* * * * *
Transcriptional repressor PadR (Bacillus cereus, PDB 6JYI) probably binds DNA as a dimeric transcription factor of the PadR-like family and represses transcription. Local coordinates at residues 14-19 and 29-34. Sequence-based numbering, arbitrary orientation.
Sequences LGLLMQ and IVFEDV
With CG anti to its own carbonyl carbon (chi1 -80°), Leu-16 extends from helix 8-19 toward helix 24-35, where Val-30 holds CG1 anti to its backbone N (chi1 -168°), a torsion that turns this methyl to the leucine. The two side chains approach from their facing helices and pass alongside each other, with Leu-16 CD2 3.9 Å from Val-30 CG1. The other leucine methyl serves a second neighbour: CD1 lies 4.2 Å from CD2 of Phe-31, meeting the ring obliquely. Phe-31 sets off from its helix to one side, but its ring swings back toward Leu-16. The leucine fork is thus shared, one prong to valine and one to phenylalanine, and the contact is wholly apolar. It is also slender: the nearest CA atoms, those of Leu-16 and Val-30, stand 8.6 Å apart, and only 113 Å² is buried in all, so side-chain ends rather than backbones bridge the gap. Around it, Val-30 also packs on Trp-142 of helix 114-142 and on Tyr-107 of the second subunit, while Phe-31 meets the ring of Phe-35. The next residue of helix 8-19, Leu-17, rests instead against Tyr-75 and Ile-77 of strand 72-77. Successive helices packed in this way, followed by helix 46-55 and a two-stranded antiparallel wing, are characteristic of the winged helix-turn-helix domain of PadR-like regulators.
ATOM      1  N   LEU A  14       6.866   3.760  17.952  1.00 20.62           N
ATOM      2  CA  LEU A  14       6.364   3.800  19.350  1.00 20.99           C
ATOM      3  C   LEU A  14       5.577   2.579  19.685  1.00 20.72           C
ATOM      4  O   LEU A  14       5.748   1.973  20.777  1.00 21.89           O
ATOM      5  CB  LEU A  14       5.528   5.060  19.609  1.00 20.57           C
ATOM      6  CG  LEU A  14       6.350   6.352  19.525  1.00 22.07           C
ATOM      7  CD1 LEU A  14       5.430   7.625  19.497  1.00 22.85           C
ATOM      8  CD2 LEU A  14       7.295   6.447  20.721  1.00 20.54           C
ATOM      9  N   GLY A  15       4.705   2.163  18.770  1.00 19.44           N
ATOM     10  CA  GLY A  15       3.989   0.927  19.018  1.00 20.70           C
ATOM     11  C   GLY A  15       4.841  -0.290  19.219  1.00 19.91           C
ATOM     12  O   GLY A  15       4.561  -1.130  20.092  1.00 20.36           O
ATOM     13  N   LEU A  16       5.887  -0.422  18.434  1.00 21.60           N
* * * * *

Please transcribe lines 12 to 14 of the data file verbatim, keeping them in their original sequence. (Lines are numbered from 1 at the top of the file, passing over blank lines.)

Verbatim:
ATOM      9  N   GLY A  15       4.705   2.163  18.770  1.00 19.44           N
ATOM     10  CA  GLY A  15       3.989   0.927  19.018  1.00 20.70           C
ATOM     11  C   GLY A  15       4.841  -0.290  19.219  1.00 19.91           C